Patrick Schwerdtfeger is a leading authority on global business trends including technology, self-employment and the use of social media as a marketing tool. These trends (technology, self-employment and social media) feed directly into the growing eGovernance movement around the world. The datasets shared by open government initiatives are in high demand by innovative businesses, and social media is a primary tool to build awareness and encourage participation among citizens by government departments. Public engagement and participation with eGovernment initiatives is essential to calculate a return on investment (ROI) and justify continued investment in the underlying technology. And since many eGovernment sessions cover dense and technical information, Patrick’s dynamic speaking style, coupled with his broad expertise of technology trends and effective online communication strategies, make him a perfect choice for an opening or closing keynote session for your eGovernance Conference. His philosophy and experience are described in more detail below.
Past speaking clients include:
Recent speaking destinations include:
GCC eGovernment and eServices Conference in Dubai
Patrick is the author of the award-winning book Marketing Shortcuts for the Self-Employed (2011, Wiley) and a regular keynote speaker for Bloomberg TV. He spoke at the 18th annual GCC eGovernment and eServices Conference in Dubai, UAE, (produced by Ali Al Kamali at Datamatix) and covered the mega trends affecting eGovernance as well as the use of social media to build engagement and participation among citizens. His presentation referred extensively to the 2012 United Nations e-Government Survey and the IBM Open Government Implementation Model. The conference was attended by 350 delegates, mostly government officials and IT consultants within the GCC region (including Kuwait, Bahrain, Qatar, UAE, Oman and Saudi Arabia).
One of the primary challenges for eGovernment initiatives is the lag between usage and availability. Governments around the world are developing impressive functionality and sharing enormous amounts of information in the public domain, but usage remains anemic. The low participation is partially due to a lack of awareness and also to the ‘standard technology adoption life cycle’. Citizens are not yet accustomed to having eGovernment services available online, resulting in poor ROI for the investments being made. If usage can be increased, the ROI would improve resulting in additional investments and an acceleration of the process.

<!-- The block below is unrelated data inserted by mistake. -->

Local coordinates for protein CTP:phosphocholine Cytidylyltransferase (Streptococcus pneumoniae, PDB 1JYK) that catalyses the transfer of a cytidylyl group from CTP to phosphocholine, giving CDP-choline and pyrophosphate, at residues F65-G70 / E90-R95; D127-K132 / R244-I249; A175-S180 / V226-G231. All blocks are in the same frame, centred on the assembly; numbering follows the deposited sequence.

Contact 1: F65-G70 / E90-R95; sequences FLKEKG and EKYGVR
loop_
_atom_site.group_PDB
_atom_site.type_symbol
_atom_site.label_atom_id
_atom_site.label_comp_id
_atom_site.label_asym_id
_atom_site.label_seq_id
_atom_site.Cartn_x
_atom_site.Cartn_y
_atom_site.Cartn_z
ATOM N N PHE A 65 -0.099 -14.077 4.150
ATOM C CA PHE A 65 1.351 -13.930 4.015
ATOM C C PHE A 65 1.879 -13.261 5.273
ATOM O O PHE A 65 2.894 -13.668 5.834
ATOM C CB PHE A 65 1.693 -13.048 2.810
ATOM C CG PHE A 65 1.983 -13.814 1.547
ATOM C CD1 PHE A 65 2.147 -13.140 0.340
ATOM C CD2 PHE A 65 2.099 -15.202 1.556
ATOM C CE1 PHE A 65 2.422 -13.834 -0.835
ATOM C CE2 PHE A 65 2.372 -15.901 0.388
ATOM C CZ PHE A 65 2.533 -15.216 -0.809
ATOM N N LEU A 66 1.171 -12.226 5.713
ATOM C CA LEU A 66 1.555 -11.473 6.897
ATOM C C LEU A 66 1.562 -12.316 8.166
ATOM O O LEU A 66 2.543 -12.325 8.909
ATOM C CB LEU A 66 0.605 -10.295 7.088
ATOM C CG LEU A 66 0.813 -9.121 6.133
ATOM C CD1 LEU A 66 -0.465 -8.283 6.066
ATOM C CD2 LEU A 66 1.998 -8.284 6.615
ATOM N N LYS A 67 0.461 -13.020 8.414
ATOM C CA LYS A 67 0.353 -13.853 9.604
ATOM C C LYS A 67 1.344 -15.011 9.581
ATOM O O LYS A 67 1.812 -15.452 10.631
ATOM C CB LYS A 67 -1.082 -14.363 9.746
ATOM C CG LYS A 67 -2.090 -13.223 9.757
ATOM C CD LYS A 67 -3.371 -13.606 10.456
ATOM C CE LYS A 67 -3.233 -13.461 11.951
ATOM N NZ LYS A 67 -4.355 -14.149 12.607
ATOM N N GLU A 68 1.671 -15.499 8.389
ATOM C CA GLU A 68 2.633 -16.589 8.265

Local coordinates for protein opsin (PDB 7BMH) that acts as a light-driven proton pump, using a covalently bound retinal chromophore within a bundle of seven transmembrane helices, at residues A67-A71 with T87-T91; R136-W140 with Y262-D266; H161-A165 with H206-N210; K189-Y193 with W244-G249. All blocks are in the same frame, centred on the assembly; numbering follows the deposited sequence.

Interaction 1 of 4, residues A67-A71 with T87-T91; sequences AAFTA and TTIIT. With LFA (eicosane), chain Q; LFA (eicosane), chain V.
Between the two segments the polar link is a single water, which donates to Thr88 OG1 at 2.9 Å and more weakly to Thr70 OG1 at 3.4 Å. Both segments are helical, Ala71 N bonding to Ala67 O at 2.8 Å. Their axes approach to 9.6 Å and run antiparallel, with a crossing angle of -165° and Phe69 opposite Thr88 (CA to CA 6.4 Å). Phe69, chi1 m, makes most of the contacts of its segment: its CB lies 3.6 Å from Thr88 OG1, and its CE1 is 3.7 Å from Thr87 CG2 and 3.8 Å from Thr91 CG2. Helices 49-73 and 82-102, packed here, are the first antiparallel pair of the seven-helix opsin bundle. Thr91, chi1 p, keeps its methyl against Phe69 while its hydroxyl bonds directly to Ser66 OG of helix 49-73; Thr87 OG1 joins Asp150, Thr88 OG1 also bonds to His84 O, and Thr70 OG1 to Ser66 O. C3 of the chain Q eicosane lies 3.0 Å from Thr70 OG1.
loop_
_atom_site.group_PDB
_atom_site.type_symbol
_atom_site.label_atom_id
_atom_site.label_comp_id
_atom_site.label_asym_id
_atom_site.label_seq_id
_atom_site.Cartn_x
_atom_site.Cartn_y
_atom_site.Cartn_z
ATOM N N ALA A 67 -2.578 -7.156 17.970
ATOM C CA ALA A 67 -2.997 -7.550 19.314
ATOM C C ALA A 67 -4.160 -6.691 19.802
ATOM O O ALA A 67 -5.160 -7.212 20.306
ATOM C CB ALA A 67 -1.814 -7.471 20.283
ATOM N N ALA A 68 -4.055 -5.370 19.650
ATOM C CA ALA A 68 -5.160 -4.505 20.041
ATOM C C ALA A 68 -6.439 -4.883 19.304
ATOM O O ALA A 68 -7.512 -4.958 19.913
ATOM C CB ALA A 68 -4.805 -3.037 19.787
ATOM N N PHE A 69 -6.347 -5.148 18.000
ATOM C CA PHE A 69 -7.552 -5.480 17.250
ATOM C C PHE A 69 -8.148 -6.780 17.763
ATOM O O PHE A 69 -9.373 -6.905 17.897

eGovernance Keynote Speech
Patrick focuses on this lag between usage and availability. He discusses the use of social media as an effective (and inexpensive) tool to engage citizens and build trust. Instead of convincing citizens to visit newly created government portals, eGovernment officials can use social media to bring the data and the services directly to the citizens, on the platforms where they are already spending time (including Facebook, Twitter and YouTube). The trick is to publish compelling and dynamic content that citizens will engage with and pass along to their family and friends. Patrick’s keynote program concludes with three simple tactics that eGovernment officials can use to communicate more effectively on today’s social media platforms.
eGovernment Keynote Speech Theme
It’s important to understand that ‘open government’ is one of the best tools available to diversity a country’s economy and reduce extreme elements within it. For example, governments in the GCC region rely heavily on the oil business for revenue. They are eager to diversify their economies in anticipation of a time when oil doesn’t play as big of a role as it does today. Open government increases transparency and allows citizens to analyze datasets relevant to their respective specialties. This often leads to expanded services or entirely new business opportunities. This same transparency builds trust among citizens and makes it more difficult for those with extreme ideologies to spread untrue or exaggerated stories. For both of these reasons, it is imperative that the eGovernment movement continue in the years ahead.